4. 4. Divisions of Philosophy Abstract: Philosophy, philosophical inquiry, and the main branches of philosophy are characterized. I. What is Philosophy? A. The derivation of the word "philosophy" from the Greek is suggested by the following words and word-fragments.  philo—love of, affinity for, liking of  philander—to engage in love affairs frivolously  philanthropy—love of mankind in general  philately—postage stamps hobby  phile—(as in "anglophile") one having a love for  philology—having a liking for words  sophos—wisdom  sophist—lit. one who loves knowledge  sophomore—wise and moros—foolish; i.e. one who thinks he knows many things  sophisticated—one who is knowledgeable B. A suggested definition for our beginning study is as follows. Philosophy is the systematic inquiry into the principles and presuppositions of any field of study. 1. From a psychological point of view, philosophy is an attitude, an approach, or a calling to answer or to ask, or even to comment upon certain peculiar problems (i.e., specifically the kinds of problems usually relegated to the main branches discussed below in Section II). 2. There is, perhaps, no one single sense of the word "philosophy." Eventually many writers abandon the attempt to define philosophy and, instead, turn to the kinds of things philosophers do. 3. What is involved in the study of philosophy involves is described by the London Times in an article dealing with the 20th World Congress of Philosophy: "The great virtue of philosophy is that it teaches not what to think, but how to think. It is the study of meaning, of the principles underlying conduct, thought and knowledge. The skills it hones are the ability to analyse, to question orthodoxies and to express things clearly. However arcane some philosophical texts may be … the ability to formulate questions and follow arguments is the essence of education." II. The Main Branches of Philosophy are divided as to the nature of the questions asked in each area. The integrity of these divisions cannot be rigidly maintained, for one area overlaps into the others. . Axiology: the study of value; the investigation of its nature, criteria, and metaphysical status. More often than not, the term "value theory" is used instead of "axiology" in contemporary discussions even though the term “theory of value” is used with respect to the value or price of goods and services in economics. 0. Some significant questions in axiology include the following:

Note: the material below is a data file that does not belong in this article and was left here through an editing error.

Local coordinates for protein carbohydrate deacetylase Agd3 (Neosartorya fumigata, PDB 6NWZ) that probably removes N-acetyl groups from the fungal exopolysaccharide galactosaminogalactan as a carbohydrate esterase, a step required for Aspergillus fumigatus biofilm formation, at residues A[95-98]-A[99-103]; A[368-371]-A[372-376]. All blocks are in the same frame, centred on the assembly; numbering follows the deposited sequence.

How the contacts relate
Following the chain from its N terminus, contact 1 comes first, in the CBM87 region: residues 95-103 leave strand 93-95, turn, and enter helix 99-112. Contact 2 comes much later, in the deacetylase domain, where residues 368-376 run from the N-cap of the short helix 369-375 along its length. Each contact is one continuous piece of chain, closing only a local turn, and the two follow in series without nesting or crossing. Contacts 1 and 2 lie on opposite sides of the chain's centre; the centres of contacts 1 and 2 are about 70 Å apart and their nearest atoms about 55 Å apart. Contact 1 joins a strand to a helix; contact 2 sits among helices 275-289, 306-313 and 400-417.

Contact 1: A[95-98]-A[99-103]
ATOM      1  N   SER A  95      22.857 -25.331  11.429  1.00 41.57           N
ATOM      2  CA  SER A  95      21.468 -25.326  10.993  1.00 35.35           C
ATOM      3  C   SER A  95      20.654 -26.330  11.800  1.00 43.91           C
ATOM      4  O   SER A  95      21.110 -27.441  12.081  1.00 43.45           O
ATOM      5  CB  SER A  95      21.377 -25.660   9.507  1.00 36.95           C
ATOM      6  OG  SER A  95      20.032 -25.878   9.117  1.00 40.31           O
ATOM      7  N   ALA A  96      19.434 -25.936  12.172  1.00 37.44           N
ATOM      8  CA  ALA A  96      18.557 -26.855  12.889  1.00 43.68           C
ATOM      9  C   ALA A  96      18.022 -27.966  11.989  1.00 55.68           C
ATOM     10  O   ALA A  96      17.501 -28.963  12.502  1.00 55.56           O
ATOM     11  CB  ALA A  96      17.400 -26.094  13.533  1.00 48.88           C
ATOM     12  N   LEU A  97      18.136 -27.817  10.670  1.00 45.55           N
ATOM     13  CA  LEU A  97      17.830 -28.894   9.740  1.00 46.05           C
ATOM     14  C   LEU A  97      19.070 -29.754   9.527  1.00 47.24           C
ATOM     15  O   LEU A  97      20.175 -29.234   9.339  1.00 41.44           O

5. 5. a. Nature of value: is value a fulfillment of desire, a pleasure, a preference, a behavioral disposition, or simply a human interest of some kind? b. Criteria of value: de gustibus non (est) disputandum(i.e., (“there's no accounting for tastes”) or do objective standards apply? c. Status of value: how are values related to (scientific) facts? What ultimate worth, if any, do human values have? 1. Axiology is usually divided into two main parts. . Ethics: the study of values in human behavior or the study of moral problems: e.g., (1) the rightness and wrongness of actions, (2) the kinds of things which are good or desirable, and (3) whether actions are blameworthy or praiseworthy. i. Consider this example analyzed by J. O. Urmson in his well-known essay, "Saints and Heroes": "We may imagine a squad of soldiers to be practicing the throwing of live hand grenades; a grenade slips from the hand of one of them and rolls on the ground near the squad; one of them sacrifices his life by throwing himself on the grenade and protecting his comrades with his own body. It is quite unreasonable to suppose that such a man must be impelled by the sort of emotion that he might be impelled by if his best friend were in the squad." ii. Did the soldier who threw himself on the grenade do the right thing? If he did not cover the grenade, several soldiers might be injured or be killed. His action probably saved lives; certainly an action which saves lives is a morally correct action. One might even be inclined to conclude that saving lives is a duty. But if this were so, wouldn't each of the soldiers have the moral obligation or duty to save his comrades? Would we thereby expect each of the soldiers to vie for the opportunity to cover the grenade? a. Æsthetics: the study of value in the arts or the inquiry into feelings, judgments, or standards of beauty and related concepts. Philosophy of art is concerned with judgments of sense, taste, and emotion. . E.g., Is art an intellectual or representational activity? What would the realistic representations in pop art represent? Does art represent sensible objects or ideal objects? i. Is artistic value objective? Is it merely coincidental that many forms in architecture and painting seem to illustrate mathematical principles? Are there standards of taste? ii. Is there a clear distinction between art and reality? A. Epistemology: the study of knowledge. In particular, epistemology is the study of the nature, scope, and limits of human knowledge. 0. Epistemology investigates the origin, structure, methods, and integrity of knowledge.